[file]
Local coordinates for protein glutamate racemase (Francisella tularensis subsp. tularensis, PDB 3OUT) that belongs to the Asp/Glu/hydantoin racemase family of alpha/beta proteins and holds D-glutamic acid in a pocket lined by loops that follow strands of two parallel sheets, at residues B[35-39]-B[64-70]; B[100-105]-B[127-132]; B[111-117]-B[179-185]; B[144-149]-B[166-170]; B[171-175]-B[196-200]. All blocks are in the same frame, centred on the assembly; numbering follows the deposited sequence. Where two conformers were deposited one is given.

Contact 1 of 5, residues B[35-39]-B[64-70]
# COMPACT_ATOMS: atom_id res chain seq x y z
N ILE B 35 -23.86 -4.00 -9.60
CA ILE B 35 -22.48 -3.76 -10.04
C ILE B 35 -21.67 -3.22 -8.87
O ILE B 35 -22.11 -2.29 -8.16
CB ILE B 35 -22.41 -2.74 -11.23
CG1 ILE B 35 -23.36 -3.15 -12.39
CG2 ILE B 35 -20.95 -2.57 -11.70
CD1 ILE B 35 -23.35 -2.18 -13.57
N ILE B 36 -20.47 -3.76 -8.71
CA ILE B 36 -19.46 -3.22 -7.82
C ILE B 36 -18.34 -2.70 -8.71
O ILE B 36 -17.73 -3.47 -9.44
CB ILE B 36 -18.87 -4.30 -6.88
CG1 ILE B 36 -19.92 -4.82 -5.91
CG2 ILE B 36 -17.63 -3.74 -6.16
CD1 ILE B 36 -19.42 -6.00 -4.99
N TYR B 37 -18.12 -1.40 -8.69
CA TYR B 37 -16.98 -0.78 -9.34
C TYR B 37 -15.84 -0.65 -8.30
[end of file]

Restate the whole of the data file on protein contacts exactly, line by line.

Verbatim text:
Local coordinates for protein glutamate racemase (Francisella tularensis subsp. tularensis, PDB 3OUT) that belongs to the Asp/Glu/hydantoin racemase family of alpha/beta proteins and holds D-glutamic acid in a pocket lined by loops that follow strands of two parallel sheets, at residues B[35-39]-B[64-70]; B[100-105]-B[127-132]; B[111-117]-B[179-185]; B[144-149]-B[166-170]; B[171-175]-B[196-200]. All blocks are in the same frame, centred on the assembly; numbering follows the deposited sequence. Where two conformers were deposited one is given.

Contact 1 of 5, residues B[35-39]-B[64-70]
# COMPACT_ATOMS: atom_id res chain seq x y z
N ILE B 35 -23.86 -4.00 -9.60
CA ILE B 35 -22.48 -3.76 -10.04
C ILE B 35 -21.67 -3.22 -8.87
O ILE B 35 -22.11 -2.29 -8.16
CB ILE B 35 -22.41 -2.74 -11.23
CG1 ILE B 35 -23.36 -3.15 -12.39
CG2 ILE B 35 -20.95 -2.57 -11.70
CD1 ILE B 35 -23.35 -2.18 -13.57
N ILE B 36 -20.47 -3.76 -8.71
CA ILE B 36 -19.46 -3.22 -7.82
C ILE B 36 -18.34 -2.70 -8.71
O ILE B 36 -17.73 -3.47 -9.44
CB ILE B 36 -18.87 -4.30 -6.88
CG1 ILE B 36 -19.92 -4.82 -5.91
CG2 ILE B 36 -17.63 -3.74 -6.16
CD1 ILE B 36 -19.42 -6.00 -4.99
N TYR B 37 -18.12 -1.40 -8.69
CA TYR B 37 -16.98 -0.78 -9.34
C TYR B 37 -15.84 -0.65 -8.30